Schools get a roasting from Cambridgeshire education chief for not always checking employment gaps, training history and time spent abroad in staff recruitment
PUBLISHED: 11:43 23 November 2015 | UPDATED: 11:43 23 November 2015
Education chief Adrian Loades has warned heads and governors across Cambridgeshire that weaknesses continue to be identified in their recruitment of staff.
Adrian Loades, the county council’s executive director for children, families and adults services, says safeguarding issues in recruitment are not always being followed through.
He says an annual ‘safer recruitment’ external audit has revealed schools are still failing to check application forms sufficiently “to identify gaps in employment, training history and time spent abroad”.
Mr Loades says that while there has been a seven per cent increase in the number of schools given “substantial assurance” in their policies, the overall assurance level for 2014/15 is “moderate”. This essentially means that “whilst there is basically a sound system of control designed to address the relevant risks, there are weaknesses in the system”.
This says Mr Loades leaves some risks not addressed “and there is evidence of non-compliance with some of the controls”.
Key areas of weakness, he says, are|:
1: Job descriptions and person specifications.
These do not always refer to safeguarding responsibilities. Safeguarding is something all employees needed to be engaged in “and not be allowed to work under the misapprehension that responsibility for safeguarding belongs to someone else”.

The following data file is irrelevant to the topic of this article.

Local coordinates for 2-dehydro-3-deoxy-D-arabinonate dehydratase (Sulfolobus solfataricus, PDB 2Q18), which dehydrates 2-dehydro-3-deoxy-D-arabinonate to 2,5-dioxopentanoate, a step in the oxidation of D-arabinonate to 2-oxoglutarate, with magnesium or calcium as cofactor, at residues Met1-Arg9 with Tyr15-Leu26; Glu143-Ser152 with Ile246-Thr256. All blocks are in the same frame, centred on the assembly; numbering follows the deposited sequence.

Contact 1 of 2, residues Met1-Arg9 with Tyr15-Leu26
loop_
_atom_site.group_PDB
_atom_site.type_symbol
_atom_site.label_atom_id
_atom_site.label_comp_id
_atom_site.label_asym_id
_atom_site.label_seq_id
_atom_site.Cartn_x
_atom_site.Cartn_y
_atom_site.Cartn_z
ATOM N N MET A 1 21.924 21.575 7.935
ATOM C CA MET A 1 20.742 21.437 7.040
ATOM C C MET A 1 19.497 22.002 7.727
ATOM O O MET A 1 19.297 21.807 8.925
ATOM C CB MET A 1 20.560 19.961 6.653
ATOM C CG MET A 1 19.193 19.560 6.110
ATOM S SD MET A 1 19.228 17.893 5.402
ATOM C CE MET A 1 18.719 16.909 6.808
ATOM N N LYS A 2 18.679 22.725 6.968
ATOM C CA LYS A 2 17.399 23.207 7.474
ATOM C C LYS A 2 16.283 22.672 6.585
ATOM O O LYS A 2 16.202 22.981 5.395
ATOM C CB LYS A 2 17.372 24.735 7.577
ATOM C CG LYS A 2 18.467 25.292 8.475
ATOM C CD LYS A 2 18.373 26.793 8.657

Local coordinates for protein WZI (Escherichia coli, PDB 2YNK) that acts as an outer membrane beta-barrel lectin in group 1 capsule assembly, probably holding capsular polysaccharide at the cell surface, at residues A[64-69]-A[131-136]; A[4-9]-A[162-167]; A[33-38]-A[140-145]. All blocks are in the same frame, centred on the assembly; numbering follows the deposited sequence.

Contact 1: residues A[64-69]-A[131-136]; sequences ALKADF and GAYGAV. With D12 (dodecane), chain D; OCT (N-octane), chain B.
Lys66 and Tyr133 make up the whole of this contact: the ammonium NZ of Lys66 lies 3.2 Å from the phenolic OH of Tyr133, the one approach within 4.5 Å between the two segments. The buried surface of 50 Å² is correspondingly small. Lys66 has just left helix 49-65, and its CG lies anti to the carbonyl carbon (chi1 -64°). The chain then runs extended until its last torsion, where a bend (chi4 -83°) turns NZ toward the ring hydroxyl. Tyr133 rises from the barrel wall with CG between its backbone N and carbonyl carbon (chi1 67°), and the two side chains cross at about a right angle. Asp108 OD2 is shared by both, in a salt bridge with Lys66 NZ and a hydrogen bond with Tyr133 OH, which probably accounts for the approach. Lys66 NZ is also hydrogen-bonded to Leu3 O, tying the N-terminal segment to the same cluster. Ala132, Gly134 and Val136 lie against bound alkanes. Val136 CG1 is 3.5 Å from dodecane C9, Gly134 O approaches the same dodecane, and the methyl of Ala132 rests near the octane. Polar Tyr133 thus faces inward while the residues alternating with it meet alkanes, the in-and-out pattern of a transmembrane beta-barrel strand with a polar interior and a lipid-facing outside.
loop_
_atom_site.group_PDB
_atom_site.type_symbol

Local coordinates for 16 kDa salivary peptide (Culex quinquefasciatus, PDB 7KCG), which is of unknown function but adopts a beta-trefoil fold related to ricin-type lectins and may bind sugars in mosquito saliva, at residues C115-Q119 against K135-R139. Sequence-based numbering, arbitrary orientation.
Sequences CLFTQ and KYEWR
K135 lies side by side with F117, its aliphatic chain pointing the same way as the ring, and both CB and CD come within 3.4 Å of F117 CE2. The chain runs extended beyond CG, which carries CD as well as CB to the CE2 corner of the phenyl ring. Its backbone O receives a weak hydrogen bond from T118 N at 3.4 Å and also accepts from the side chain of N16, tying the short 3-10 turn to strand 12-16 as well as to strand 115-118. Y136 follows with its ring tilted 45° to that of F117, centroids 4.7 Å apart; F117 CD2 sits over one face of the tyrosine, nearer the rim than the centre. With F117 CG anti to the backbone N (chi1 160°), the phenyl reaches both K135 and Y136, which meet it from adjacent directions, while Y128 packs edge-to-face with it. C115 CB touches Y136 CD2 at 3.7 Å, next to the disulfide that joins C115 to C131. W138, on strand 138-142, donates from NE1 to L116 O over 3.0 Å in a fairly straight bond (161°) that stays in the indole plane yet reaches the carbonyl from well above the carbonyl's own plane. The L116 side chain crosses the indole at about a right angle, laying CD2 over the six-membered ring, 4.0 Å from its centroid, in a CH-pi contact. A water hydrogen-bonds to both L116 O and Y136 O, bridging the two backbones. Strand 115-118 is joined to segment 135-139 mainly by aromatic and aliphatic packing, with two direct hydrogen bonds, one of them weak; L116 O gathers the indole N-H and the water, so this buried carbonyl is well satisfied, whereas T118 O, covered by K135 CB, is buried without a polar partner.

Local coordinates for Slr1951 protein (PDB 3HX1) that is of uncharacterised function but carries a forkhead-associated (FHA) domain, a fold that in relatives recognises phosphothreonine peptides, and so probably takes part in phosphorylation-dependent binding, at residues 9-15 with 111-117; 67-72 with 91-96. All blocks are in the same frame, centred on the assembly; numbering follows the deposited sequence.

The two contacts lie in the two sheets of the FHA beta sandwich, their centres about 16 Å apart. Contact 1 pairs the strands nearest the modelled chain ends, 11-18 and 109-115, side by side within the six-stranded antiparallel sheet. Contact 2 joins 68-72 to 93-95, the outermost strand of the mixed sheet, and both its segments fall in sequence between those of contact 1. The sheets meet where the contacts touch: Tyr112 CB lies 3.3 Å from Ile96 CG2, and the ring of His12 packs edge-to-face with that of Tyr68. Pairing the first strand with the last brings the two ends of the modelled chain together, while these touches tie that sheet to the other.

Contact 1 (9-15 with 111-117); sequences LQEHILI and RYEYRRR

2: Review of application form.
Some schools were found to not always be checking application forms to identify employment gaps, history, and time abroad. He says that “failure to undertake this check thoroughly and follow up on gaps may place pupils and staff at risk”.
3: Shortlisting and interviewing
Weaknesses were identified in both the shortlisting and interview process. Mr Loades says in some schools “there was no evidence to confirm compliance with the requirement to have at least one recruitment panel member trained in safer recruitment.
“The risk is that schools may not be vigilant in identifying employees who may present a risk to pupils and staff.”
Schools have been sent a revised safety recruitment policy and Mr Loades says those not following it “are exposing themselves and their pupils to unnecessary levels of safeguarding risk as well as a significant risk of adverse inspection judgements”.
He adds: “It becomes increasingly difficult to understand why these risks are being taken and why the audit rating remains at moderate.”
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